22nd June 20
As I write this, we are certainly living in unprecedented times – the COVID-19 pandemic, the Black Lives Matter campaign and the technological revolution that is enabling us to teach virtually. As a history teacher, these events have reinforced for me the importance of teaching History and the impact our lessons can and should be having on the young people of today. If you think History is an irrelevant subject, it’s boring and is all about ‘dead people’, then think again. Never has it been truer that the ‘past informs the present’. History has so much relevance to the society in which our young people live and my aim has always been and continues to be instilling an appreciation of the subject that I love so much.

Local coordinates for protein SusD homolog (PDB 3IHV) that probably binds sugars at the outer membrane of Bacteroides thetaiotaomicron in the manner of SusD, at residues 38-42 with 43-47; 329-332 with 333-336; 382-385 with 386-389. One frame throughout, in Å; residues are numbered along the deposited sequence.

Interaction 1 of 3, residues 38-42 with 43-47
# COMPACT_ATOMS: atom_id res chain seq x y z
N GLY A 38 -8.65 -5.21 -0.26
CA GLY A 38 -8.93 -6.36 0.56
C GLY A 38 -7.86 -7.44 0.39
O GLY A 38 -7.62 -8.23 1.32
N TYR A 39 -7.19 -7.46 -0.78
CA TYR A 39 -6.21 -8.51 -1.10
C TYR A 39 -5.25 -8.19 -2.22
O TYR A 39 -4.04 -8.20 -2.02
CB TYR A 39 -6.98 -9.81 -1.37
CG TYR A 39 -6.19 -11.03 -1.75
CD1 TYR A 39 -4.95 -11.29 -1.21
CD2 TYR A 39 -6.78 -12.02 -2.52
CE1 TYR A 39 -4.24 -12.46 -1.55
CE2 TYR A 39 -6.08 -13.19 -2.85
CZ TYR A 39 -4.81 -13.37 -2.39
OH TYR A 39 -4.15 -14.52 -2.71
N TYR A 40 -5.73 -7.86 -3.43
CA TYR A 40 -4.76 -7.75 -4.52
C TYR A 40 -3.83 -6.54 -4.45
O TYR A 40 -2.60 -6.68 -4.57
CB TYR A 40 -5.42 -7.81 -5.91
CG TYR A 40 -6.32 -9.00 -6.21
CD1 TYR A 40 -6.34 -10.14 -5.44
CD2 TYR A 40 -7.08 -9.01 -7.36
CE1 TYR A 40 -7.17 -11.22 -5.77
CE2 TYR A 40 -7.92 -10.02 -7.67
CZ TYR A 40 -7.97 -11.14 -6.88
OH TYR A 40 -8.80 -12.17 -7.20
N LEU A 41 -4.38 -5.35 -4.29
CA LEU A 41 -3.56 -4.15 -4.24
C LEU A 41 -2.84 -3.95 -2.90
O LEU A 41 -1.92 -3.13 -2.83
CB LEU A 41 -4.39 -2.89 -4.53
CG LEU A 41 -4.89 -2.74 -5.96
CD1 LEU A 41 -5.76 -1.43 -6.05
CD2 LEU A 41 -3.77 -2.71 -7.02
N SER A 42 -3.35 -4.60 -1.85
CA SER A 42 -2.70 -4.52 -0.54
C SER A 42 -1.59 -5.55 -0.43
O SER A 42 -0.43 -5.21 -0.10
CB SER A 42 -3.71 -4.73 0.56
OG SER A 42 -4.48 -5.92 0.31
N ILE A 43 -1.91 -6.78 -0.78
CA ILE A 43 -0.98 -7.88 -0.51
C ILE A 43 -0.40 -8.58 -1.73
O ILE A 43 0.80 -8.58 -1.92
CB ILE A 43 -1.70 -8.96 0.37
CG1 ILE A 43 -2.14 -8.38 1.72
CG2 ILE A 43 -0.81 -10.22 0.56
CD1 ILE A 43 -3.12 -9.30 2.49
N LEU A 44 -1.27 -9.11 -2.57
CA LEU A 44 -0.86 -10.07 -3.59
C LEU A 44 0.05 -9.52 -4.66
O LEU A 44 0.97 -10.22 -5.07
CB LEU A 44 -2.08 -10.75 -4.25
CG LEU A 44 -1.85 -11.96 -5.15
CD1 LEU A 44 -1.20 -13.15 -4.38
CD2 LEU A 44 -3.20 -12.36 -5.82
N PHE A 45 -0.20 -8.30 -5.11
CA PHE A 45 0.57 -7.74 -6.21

A history curriculum needs to be inclusive and I am working hard to create a richer and more diverse curriculum that broadens the minds of our students and allows them to see that History should not be a discipline where the content is dominated by the powerful in society. The voices of the less powerful also need to be heard. Year 8 pupils have ended the year with a short enquiry based on African Kingdoms before the arrival of the European slave traders in 1500, in order to reveal the vibrancy and wealth of this continent and to dispel some of the stereotypical views held. Inspired by recent historical research by Miranda Kaufman, I am introducing a unit on Black Tudors so that when posed with the question ‘Who were the Tudors?’ pupils may begin to appreciate the diversity of Tudor society in the sixteenth century. A history curriculum needs to be a ‘living’ document that is constantly being adapted in order to reflect the issues currently affecting society whilst at the same time representing the richness and diversity of the past.